Is there any symbol of the modern era more common than the sleep-deprived working parent? It’s a common refrain used to scold us on our lifestyles and sell us products — a reminder that we don’t get enough sleep thanks to our screens, that it’s ruining our health, and that eight hours a day is the standard. But is it? Well, not so much, it turns out.
Hoping to figure out what humans slept like before the advent of TV and the iPhone, researchers monitored the sleep patterns of three pre-industrial societies, the Hadza in Tanzania, Tsimane in Bolivia, and San in Namibia, to see how they slept, carefully tracking the whole environment as well as the sleep patterns in the various villages. And what did researchers find? That they all bunked down and got a good eight hours, right? Nope! They slept like us, averaging between 5.7 and 7.1 hours of sleep, going to bed a few hours after sunset and waking up a bit before sunrise.
It turns out the one factor that was consistent, much to the team’s surprise, is that it appears sleep is regulated by ambient temperature, no matter where in the world you live. Consistently across these societies, as the ambient temperature dropped, that was a cue to turn in for the night, and when it heated up, they got out of bed. The research team points out that generally, we don’t change the ambient temperature in our sleeping quarters, so we may not be properly cuing our bodies to just get some sleep already.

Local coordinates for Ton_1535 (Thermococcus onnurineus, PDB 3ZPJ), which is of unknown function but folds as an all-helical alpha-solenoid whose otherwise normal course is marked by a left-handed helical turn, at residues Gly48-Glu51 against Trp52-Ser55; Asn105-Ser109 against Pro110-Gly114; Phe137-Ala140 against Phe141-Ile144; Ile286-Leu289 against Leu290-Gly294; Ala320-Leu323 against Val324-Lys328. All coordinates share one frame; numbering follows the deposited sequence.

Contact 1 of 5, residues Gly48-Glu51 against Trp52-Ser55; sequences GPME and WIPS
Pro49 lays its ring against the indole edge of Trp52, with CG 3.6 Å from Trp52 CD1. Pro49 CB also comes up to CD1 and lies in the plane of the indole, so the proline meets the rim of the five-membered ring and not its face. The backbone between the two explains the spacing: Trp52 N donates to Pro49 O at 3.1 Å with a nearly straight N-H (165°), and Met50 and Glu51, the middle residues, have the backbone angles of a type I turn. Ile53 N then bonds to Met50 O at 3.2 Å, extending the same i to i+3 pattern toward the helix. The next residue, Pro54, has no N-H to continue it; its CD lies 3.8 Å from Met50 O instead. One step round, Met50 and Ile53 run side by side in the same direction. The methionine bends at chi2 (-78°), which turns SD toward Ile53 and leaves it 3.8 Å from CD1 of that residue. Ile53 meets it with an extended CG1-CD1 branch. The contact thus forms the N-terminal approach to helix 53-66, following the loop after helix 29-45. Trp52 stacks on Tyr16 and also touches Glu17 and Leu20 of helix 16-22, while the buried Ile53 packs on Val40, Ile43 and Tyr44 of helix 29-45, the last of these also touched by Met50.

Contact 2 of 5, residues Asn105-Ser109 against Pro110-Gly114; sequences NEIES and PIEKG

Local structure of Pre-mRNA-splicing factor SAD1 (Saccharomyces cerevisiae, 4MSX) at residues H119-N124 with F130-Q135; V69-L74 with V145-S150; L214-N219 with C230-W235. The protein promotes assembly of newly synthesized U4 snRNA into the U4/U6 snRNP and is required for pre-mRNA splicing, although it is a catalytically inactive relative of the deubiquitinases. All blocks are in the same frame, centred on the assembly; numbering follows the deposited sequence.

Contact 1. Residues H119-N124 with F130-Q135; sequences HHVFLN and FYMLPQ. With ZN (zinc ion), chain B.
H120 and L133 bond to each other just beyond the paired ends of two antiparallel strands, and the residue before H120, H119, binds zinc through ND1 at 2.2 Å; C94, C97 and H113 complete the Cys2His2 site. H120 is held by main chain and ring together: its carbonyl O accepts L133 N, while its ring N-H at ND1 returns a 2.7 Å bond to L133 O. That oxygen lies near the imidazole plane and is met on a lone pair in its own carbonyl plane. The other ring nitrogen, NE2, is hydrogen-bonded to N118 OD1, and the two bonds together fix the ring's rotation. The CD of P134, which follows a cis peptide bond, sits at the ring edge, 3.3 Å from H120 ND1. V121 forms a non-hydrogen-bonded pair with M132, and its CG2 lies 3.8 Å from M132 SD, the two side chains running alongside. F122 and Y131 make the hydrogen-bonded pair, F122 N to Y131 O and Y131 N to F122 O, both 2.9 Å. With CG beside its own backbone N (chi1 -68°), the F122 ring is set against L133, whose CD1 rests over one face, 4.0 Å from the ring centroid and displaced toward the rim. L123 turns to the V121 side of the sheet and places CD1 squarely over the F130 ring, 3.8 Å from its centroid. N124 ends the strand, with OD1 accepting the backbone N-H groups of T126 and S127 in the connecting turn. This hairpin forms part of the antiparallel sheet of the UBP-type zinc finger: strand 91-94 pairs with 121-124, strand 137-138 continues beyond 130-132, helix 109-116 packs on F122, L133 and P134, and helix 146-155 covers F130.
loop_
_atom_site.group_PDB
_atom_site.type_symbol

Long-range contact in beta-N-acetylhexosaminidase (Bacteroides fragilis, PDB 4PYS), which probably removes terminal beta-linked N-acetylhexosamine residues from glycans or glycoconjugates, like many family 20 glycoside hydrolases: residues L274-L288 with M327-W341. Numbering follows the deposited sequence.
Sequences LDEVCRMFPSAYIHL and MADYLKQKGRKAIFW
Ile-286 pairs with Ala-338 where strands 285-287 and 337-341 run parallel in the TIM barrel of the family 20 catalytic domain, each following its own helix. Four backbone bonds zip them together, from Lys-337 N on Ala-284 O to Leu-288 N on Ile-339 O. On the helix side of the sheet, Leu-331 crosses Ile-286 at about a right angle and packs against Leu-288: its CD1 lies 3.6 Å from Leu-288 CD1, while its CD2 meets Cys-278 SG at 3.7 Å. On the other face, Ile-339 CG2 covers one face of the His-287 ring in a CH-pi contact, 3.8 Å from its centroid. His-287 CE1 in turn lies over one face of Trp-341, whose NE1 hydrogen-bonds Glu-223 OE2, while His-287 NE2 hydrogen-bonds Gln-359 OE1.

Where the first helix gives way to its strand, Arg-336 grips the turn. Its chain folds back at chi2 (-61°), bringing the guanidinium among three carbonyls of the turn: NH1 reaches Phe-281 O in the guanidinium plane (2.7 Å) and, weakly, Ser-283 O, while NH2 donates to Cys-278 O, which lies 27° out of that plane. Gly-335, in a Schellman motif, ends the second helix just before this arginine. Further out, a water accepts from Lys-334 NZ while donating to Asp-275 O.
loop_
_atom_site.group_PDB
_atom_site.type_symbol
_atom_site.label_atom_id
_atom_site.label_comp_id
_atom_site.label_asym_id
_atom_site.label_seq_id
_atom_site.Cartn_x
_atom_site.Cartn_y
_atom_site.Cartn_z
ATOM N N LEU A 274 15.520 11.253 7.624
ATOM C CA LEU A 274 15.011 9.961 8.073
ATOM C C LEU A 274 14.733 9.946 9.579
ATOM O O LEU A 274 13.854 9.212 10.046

Of course, these same societies probably don’t have the same concerns and anxieties we do, so who knows how that might be messing us up? Still, if you’re pulling in between six and seven hours in the sack, you’re hitting the human average, so that’s one worry you can cross off your list.